The City of Cheboygan’s water systems are getting some much-needed upgrades.
It’s one of three northern Michigan communities included in the latest round of loans and grants from the U.S. Department of Agriculture (USDA).
Officials in Cheboygan said the loans will cover the costs of a new water tower, storage facilities and improvements to wells – all of which were identified as deficiencies in an assessment by the Department of Environment, Great Lakes and Energy (EGLE).
Communities in Benzie County were also included in the loans. The Village of Elberta will use a $1.4 million loan and a nearly $2 million grant to make improvements to their water system. The Village of Honor will use a $158,000 loan to complete wastewater treatment system improvements.
In Cheboygan, along with much of Northern Michigan, aging infrastructure has been a long-standing issue. Parts of the city’s main water line are more than 100 years old.
And with increased tourism, the old system struggles to keep up.
“This is great news not just for the people in the affected communities, but everyone who values our precious water resources,” said USDA State Director for Michigan Brandon Fewins. “USDA Rural Development has the tools to help communities revitalize existing infrastructure or increase its capacity and we are always looking to build new partnerships.”
Cheboygan Director of Public Works Jason Karmol said the loans will address three issues; water storage, equipment storage and well water improvements.
To improve water storage, the city intends to store more water in a second tower located across the Cheboygan River.
“We have about half-a-million gallons in the water tower we have now, but we typically serve more in a given day,” Karmol said. “In the summer (during tourist season) we can serve about 900,000 gallons.”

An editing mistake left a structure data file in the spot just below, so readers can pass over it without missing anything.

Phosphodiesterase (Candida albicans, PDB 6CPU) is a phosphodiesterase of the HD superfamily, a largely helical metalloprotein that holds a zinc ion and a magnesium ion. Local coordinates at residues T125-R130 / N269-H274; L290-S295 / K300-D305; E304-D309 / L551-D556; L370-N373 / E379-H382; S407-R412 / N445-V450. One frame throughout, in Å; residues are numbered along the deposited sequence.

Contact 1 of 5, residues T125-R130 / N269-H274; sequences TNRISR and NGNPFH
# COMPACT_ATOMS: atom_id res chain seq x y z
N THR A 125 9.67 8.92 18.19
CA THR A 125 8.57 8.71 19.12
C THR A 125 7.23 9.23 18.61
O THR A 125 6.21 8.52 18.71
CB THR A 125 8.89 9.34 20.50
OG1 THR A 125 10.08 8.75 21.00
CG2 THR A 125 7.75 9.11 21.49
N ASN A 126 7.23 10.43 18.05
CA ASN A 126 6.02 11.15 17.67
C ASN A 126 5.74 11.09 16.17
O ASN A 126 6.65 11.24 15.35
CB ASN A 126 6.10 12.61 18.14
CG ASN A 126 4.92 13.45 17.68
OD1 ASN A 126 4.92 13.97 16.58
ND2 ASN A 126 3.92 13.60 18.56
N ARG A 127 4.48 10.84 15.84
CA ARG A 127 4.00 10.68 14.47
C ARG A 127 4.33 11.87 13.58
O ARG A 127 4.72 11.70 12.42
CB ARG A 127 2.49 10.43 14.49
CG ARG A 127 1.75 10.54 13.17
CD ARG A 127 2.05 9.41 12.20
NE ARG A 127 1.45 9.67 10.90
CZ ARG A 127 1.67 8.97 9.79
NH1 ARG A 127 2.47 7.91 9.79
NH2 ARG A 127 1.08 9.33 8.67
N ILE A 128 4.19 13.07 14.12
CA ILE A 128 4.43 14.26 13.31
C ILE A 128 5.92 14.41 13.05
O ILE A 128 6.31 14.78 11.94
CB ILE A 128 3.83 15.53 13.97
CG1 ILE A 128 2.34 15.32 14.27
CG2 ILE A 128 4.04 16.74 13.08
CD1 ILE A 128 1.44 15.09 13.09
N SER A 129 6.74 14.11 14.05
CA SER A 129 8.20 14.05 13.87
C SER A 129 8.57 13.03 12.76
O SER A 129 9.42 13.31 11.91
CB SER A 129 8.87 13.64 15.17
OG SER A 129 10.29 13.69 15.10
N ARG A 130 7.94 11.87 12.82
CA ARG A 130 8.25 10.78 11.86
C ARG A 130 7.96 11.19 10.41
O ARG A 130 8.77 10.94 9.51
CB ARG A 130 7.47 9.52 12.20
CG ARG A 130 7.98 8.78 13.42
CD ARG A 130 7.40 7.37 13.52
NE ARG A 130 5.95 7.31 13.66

A second water tower will improve water pressure throughout town, help with firefighting efforts and assure the east side of the Cheboygan River has water pressure if the river crossing lines should fail.
The city will also construct a small storage facility next to the existing wells to keep clean water equipment separate from wastewater equipment.
Even though we store them on opposite sides of the facility, we need more room anyway,” Karmol said. “We’re going to take our water meters and other clean water gear and put it in its own storage facility and keep it away from our wastewater parts.”
The wells themselves will be getting upgrades to better distribute and contain chemicals like phosphate and chlorine.
Karmol says bidding for the projects will roll out in three phases starting with the new water tower. Construction could begin by next year.
The loans will be paid back over 40 years at 1.25 percent interest – record lows according to Fewins.
At its July 1 meeting, the Cheboygan City Council voted to increase utility rates and fees for city water and sewer customers from $7.05 to $9.57 per 1,000 gallons used to account for the future developments.
The USDA also recently invested $73.9 million in communities in central and southern Michigan.
Fewins said infrastructure improvements will be especially important in rural communities.
“Over the next several years, we’re going to see record investments in expanding access to broadband, clean drinking water, sewer projects, alternative energy, upgrading our power grid, and resiliency to protect against the changing climate,” Fewins said. “USDA is going to be at the forefront of these efforts.”